And so when I was growing up they chose to bring our family to Breakheart on Sundays.

God, those Sundays.

I remember being small enough to walk over the snow without breaking the surface.

I remember climbing glacial boulders and sheer rock faces like some kind of nutty, scrambling, tailless squirrel.

I remember the miracle of tapped maple trees oozing sap into beaten-up buckets.

I remember the endless joys of moss, leaf, loam, and lake — the joy of the senses reveling in nature, the howl of the heart that recognizes home.

the oak and pine of new england

When I was twelve, my parents announced that they were getting a divorce.

And we did not walk in Breakheart anymore.

I remember the parental meetings up in the attic that hinted at what was to come.

I remember how hard it was for them to tell us.

I remember knowing things I could not, should not have known. My fellow empaths and clairsentients will know what I mean when I say how difficult it is to be an adolescent empath, unable to properly process or communicate what you know without hurting feelings or causing problems.

The aftermath of the divorce unfolded like a nightmare from which there is no waking.

How do you heal a broken heart?

How do you help a child heal when your own heart is full of hurt?

How do you see what is needed when your fresh grief blinds you and you must look away, sickened, gritting your teeth and pretending you aren’t screaming inside?

It’s true that time dulls the sting of wounds, but still, many years later there are pockets of my heart filled with rusty needles of pain, grief, and loss.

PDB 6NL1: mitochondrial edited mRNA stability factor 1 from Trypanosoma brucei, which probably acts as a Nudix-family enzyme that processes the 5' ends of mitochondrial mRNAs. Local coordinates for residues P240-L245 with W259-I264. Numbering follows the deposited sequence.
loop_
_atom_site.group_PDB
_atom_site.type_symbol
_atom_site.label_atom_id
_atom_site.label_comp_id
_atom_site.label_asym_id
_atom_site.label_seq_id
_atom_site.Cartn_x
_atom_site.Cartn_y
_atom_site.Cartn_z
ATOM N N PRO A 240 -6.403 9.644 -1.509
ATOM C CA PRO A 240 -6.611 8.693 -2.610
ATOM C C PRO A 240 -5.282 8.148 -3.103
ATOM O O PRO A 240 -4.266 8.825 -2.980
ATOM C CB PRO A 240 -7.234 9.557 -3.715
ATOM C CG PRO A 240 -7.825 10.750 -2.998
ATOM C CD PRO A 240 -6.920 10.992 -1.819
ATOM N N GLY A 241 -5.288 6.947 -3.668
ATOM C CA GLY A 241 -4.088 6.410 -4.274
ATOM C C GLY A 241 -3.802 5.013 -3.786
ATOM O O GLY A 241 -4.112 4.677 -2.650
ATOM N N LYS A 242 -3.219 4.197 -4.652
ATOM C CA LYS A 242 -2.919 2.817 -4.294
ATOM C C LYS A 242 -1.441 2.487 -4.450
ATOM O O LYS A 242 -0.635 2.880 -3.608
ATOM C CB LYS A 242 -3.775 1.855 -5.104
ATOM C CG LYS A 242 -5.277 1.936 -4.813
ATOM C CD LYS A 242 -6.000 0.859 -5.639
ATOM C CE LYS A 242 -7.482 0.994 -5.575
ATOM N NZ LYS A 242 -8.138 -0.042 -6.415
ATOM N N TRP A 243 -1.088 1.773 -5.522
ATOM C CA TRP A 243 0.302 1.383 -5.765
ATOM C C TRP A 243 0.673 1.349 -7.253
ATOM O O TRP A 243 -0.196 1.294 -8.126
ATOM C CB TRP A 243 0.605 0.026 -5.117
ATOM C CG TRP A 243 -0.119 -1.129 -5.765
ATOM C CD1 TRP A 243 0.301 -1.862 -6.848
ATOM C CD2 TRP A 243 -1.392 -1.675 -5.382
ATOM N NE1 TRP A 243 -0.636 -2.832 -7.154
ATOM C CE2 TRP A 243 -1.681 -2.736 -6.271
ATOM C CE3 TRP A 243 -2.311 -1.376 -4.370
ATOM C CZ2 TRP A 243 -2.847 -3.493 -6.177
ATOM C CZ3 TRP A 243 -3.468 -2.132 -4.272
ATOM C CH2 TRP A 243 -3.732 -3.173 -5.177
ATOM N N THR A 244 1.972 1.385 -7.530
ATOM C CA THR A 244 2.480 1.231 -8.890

bones on the rock

The day of the eclipse was an unusually lovely September Sunday.

I was fixing myself a cup of tea around 3 o’clock when, with a sudden jolt, the dream memory slammed into my waking mind.

I dreamed of walking in Breakheart last night.

I looked out at the golden autumn afternoon and thought, Well, it is Sunday, after all.

So I filled my water bottle, rolled down the car window, and wound my way through the familiar roads to the woods.

Near the entrance, I found the perfect walking stick. It was on the pine needles next to my perfect climbing rock, which as a child I was allowed to scramble over for 15 minutes before each Sunday hike.

I allowed my intuition to guide me in choosing a hiking path. It led me up a steep rocky trail off to the left of the main paved path where moms with strollers ambled and chattered.

Later, I would realize that I had walked the exact paths I saw in my dream.

For the moment, I was utterly lost in the enchantment of the woods.

Each step was like a dream, so familiar and yet like new.

Frodo stood awhile still lost in wonder. It seemed to him that he had stepped through a high window that looked on a vanished world. A light was upon it for which his language had no name. All that he saw was shapely, but the shapes seemed at once clear cut, as if they had been first conceived and drawn at the uncovering of his eyes, and ancient as if they had endured for ever.